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JULY 6, 1933: THE GAME OF THE CENTURY: Part 1 / Part 2 / Part 3 / Part 4  



JULY 6, 1933




   “THE CHICAGO CENTENIAL OF PROGRESS EXPOSITION.” The title sounded impressive enough. It spoke of mighty forces creating wonders never seen before. A city working hand in hand with science and industry and dynamic social forces, the purpose being to forge a better life, a progressive vision for its inhabitants and yes, even for the world itself.

   In truth it could have been said to have been accurate. Chicago, paced by it’s slaughter houses which fed beef to the world, and it’s industrialized mentality which found it’s fruition in it’s gigantic factories and tough, calloused workers, had shown depression buffeted America how to keep on existing in those tough times.

   To tell everyone how they accomplished all this it was necessary to showcase their achievements in an exposition, and the Centennial was a perfect showcase. The crowning jewel of all this would be a Worlds Fair, the likes of which would have never been seen before. As it turned out, it pretty much filled that description. Gigantic towers and steel structures were assembled. Gardens and pools were constructed, Comfortable benches flanked paths which allowed easy passage to all of the exhibits displayed in the buildings. Inside could be found the newest automobiles from around the world, appliances designed to make, “Everyman’s” life easier, agricultural surprises fashioned from newly discovered genetic and hybrid sources, clothing from all corners of the world, furniture both useful and outlandishly impractical that took everyone’s breath away, and so it went.

   It was wonderful but something more had to be added. Something that had not been part of a Worlds Fair before and something that would make this one unique. What would it be?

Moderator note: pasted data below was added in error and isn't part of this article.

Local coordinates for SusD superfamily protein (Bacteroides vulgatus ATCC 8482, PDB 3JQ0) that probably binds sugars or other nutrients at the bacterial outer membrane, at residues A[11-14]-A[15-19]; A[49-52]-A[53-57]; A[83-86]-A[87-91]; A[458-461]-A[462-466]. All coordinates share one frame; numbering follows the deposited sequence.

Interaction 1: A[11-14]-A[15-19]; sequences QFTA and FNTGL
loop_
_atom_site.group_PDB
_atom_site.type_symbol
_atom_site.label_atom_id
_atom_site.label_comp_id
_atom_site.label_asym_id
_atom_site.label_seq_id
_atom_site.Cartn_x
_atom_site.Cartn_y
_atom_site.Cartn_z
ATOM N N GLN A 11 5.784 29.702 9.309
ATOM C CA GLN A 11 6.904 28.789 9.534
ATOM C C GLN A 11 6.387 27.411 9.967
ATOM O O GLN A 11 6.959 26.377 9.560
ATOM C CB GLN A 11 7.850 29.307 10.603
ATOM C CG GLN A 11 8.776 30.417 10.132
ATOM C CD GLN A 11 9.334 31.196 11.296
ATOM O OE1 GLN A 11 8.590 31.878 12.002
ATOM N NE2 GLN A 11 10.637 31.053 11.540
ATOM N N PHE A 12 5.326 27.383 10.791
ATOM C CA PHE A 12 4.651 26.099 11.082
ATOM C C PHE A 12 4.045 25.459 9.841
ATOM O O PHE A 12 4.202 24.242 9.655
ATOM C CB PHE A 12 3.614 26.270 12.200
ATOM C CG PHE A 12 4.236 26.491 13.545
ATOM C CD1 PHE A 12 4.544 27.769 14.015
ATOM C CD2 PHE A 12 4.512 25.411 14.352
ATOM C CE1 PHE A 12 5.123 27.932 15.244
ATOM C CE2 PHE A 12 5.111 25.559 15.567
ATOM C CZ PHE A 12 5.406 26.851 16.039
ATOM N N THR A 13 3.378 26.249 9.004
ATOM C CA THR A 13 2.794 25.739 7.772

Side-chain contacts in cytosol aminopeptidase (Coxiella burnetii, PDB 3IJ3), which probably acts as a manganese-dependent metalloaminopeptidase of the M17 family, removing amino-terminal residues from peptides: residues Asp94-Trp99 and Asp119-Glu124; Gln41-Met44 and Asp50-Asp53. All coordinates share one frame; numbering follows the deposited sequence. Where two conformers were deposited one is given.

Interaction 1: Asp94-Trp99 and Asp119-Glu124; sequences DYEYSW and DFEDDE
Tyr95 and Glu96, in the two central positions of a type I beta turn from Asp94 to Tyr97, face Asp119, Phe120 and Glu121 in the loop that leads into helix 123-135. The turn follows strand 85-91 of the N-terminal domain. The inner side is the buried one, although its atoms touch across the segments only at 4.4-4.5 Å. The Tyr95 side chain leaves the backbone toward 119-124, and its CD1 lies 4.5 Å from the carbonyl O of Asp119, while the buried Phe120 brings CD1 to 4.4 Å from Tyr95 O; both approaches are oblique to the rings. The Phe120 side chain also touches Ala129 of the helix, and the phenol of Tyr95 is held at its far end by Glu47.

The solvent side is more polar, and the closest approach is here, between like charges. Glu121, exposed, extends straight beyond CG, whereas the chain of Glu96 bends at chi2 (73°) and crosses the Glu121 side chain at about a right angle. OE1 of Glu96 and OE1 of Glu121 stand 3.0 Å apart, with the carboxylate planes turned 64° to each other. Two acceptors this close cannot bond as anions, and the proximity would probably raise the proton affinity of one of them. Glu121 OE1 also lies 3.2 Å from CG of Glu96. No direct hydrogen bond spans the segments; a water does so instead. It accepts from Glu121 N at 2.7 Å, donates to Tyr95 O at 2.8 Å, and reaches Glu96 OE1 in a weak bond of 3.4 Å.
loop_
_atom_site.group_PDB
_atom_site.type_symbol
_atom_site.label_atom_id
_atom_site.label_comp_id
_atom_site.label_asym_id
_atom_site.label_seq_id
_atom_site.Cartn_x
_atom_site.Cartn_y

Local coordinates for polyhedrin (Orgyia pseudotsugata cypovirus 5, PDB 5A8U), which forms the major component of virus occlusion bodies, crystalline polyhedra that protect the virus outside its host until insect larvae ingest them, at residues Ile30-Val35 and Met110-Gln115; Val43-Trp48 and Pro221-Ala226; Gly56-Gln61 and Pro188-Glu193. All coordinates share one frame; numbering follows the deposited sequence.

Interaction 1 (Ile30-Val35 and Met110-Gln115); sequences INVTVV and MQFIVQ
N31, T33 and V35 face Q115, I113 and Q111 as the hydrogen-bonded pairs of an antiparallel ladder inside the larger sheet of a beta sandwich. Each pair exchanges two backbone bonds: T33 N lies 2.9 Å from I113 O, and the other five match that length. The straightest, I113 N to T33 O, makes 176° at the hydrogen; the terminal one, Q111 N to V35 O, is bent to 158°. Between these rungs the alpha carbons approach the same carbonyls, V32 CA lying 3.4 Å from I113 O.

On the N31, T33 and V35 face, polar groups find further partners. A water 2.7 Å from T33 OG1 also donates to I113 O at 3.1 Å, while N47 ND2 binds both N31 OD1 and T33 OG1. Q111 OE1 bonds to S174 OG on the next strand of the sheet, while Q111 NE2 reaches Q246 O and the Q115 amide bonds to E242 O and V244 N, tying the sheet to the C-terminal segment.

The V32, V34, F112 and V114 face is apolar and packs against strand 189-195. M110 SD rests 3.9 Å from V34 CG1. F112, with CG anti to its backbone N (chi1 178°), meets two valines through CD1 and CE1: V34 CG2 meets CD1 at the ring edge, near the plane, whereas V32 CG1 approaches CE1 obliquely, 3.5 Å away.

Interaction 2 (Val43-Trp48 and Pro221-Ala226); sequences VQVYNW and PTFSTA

For 25 years Arch Ward had worked for the Chicago Tribune as its very distinguished and well respected sports editor. For about a month now he had been mulling over something the city fathers had proposed to him. “Arch, we need a special event for the fair, a blockbuster that would really stand out. You know sports plays an awfully big part in American life and baseball is the biggest sport of them all……maybe you can come up with some idea for us…… something that will really be outstanding.”

   For a few days now an idea had been skittering around in his mind. Everybody loved the World Series and everybody watched those exhibitions where Babe Ruth or Walter Johnson would lead a team comprised of some of the best players around and they played against each other. Yeah, not a bad idea……the best against the best……superstar against superstar. Maybe, and here’s a good idea…maybe we can have the National League play the American league…

but it would be the best players from each league. The managers could pick them…….no better yet, why not have the fans decide who is to play. Later the managers could add whoever they wanted too. What a terrific idea. Wonder if it would work? What would be good would be to just have it as a one time event, just like the Worlds Fair and even better we’ll give all the profits to that newly founded player’s pension fund. Heck some of the players could certainly use the money. This is getting better and better.

   Ward went to the publisher of the Chicago Tribune. And the Tribune agreed to pay for whatever expenses the game accrued. The next hurdle would be Commissioner Landis and one never knew what his mood would be from moment to moment. Not to worry. Landis thought it was a splendid concept and even suggested a date, July 6, since that was an open date for both leagues.

   The club owners however were the ones who gave Ward trouble. Some of them felt that they might be taking a chance with their players getting hurt during the game, but in the end Ward won them over. 





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